Samuel tucks into his dinner Making for a total of twelve holes and lots of tire removals and refits and pumping. Finally at 9pm I think I have it sorted and the shop owner heaves his own sigh of relief that he can now go home for the night. However, all is not finished, the balance is still tipped towards "Good," with a tire pressing gently on "Evil"....I can't seat the tire. No problem, there is a tire repair shop nearby and ride over gingerly and ask Samuel, the owner, if I can use his compressor. Samuel has spent 30 years fixing tires and by the looks of it it is taking its tole, he flits from one job to the next and I fear that the vulcanizing fluids and rubber cement have destroyed a few brain cells. A long story but at 12am I am in his van on the way to dinner, he stabs at the dash looking for a button to turn off the hazard lights, beeping his horn at all passing vehicles, and then blasts out some music and tells me we're amigos. Then, after a great dinner of giant Oaxacan tortilla whose name I've forgotten, I am slipping into my sleeping bag below his bed in his dog filled, pee stenched home of one room.

Samuel's house. "Just hit the rats off your face if they come..." he mumbles as he rolls over to sleep. I lie there with a look of grim reality etched on my face, trying to fall asleep, to the sound of his three dogs; Van Gogh, Anne Frank and Berk (the blue plastercine fella from the infamous British kids TV show "The Trap Door") going potty, wondering where the rats are....feels like a prison, and I contemplate that it's not the prison that makes you crazy but the other inmates....what with Van chewing the lower part of his left ear lobe, Anne just sitting silent in the dark and Berks booming inner voice and strange bark with a Cornish accent.....umm, maybe this joke needs more thought.

Regrdless, I got naff-all sleep.

In the morning I help Sam feed the dogs, tossing the food down on the ground as one feeds birds, alas in ones house and then walk up the street to fetch water from a dank well for a "shower." The water from the well is blacker than a gorilla's armpit and after "washing" my hands, I thank Samuel and him farewell.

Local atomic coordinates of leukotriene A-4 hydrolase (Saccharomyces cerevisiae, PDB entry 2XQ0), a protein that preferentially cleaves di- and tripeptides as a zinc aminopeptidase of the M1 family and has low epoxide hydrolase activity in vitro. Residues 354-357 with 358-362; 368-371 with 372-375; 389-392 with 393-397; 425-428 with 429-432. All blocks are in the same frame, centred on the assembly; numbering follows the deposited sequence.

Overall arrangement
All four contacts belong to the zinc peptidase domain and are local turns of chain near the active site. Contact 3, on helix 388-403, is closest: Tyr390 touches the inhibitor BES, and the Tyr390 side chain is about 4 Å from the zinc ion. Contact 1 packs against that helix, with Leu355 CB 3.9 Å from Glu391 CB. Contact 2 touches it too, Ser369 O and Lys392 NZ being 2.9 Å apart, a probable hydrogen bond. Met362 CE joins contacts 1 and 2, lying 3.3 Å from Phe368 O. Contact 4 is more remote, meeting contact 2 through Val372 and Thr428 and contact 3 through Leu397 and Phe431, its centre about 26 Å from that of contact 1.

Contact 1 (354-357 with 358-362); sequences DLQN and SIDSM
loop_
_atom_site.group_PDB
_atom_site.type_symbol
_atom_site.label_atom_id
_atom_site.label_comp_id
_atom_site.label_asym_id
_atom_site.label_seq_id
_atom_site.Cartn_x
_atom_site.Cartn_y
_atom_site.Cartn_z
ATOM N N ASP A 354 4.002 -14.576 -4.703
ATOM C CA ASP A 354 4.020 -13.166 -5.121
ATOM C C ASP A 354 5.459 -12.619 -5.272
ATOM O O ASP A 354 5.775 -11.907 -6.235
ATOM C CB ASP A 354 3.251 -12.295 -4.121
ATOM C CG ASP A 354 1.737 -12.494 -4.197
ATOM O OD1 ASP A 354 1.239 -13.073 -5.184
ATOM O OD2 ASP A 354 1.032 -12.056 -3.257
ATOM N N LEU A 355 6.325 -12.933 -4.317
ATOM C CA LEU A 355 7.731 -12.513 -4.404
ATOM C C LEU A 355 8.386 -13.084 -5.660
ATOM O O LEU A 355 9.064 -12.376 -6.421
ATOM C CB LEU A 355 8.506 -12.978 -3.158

Oaxacan streets, hammocks for sale I spend some time in Oaxaca, a nice place with busy plazas and clean streets and ncie templos and iglesas, as well as the archealogical site Mont Alban and with a good camp nearby I'm able to visit and leave daily to camp.

One evening on my way back to camp, I notice a small stadium set up in one village and stop to ask what's going on. I speak with a member of the band, he plays a ginormous bass brass instrument that curves over his head and goes BOMM, Bomm, BOMM, Bomm.....he tells me inbetween bomms that there is a rodeo on afterwards and after buyign a tasty bun I sit inside with a hoarde of sadistic Mexicans drinking moonshine from a upturned cut off coke bottle top, watching silly fellas get pummelled by big dopey looking cows, top stuff.

About to get pummeled....

Jilberto, a local farmer I then headed to the mountains nearby for a hike in the Pueblos Mancomunados, where I was greeted by the fabulous Zava, who bought me bread and went beyond helpful in putting
up with my "I really don't want a guide" requests. Zava gives me a walkie-talkie, just to make sure I don't get lost and with his two big hunks of bread I head off in to the rural villages, mountains and valleys and talk to locals like Jilberto, who grows potatoes and maize and likes it there as it is safe and there is no music!

Duncan awakes at camp The next day I descend back down the mountains to meet with Duncan whom I had previously met at Garry's in Mexico City. Duncan and I had planned an exploration of Chiapas and we start the day looking at our respective maps and bits and pieces we've scribbled on them, Duncan pointing out a few things from his guide book and me pointing out a few roads of zero note and zero tarmac. And with that, we head to the dirt where we meet local mezcal brewers....